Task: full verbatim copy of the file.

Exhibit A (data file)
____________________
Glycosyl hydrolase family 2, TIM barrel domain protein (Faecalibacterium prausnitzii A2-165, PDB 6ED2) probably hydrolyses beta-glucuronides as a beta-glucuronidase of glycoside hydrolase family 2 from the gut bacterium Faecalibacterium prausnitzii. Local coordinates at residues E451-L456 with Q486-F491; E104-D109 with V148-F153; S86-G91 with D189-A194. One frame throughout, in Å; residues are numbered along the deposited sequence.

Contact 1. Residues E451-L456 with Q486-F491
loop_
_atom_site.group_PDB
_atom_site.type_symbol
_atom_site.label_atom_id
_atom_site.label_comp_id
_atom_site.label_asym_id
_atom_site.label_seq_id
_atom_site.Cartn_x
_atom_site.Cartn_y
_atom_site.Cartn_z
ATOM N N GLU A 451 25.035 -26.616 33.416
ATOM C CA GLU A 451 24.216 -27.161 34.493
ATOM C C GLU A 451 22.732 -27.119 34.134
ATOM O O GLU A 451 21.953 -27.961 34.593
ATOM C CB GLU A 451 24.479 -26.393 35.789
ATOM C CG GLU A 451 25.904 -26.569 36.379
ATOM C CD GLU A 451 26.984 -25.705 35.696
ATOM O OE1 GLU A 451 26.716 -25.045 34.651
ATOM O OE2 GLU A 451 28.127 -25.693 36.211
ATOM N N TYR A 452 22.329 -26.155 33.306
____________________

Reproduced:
Glycosyl hydrolase family 2, TIM barrel domain protein (Faecalibacterium prausnitzii A2-165, PDB 6ED2) probably hydrolyses beta-glucuronides as a beta-glucuronidase of glycoside hydrolase family 2 from the gut bacterium Faecalibacterium prausnitzii. Local coordinates at residues E451-L456 with Q486-F491; E104-D109 with V148-F153; S86-G91 with D189-A194. One frame throughout, in Å; residues are numbered along the deposited sequence.

Contact 1. Residues E451-L456 with Q486-F491
loop_
_atom_site.group_PDB
_atom_site.type_symbol
_atom_site.label_atom_id
_atom_site.label_comp_id
_atom_site.label_asym_id
_atom_site.label_seq_id
_atom_site.Cartn_x
_atom_site.Cartn_y
_atom_site.Cartn_z
ATOM N N GLU A 451 25.035 -26.616 33.416
ATOM C CA GLU A 451 24.216 -27.161 34.493
ATOM C C GLU A 451 22.732 -27.119 34.134
ATOM O O GLU A 451 21.953 -27.961 34.593
ATOM C CB GLU A 451 24.479 -26.393 35.789
ATOM C CG GLU A 451 25.904 -26.569 36.379
ATOM C CD GLU A 451 26.984 -25.705 35.696
ATOM O OE1 GLU A 451 26.716 -25.045 34.651
ATOM O OE2 GLU A 451 28.127 -25.693 36.211
ATOM N N TYR A 452 22.329 -26.155 33.306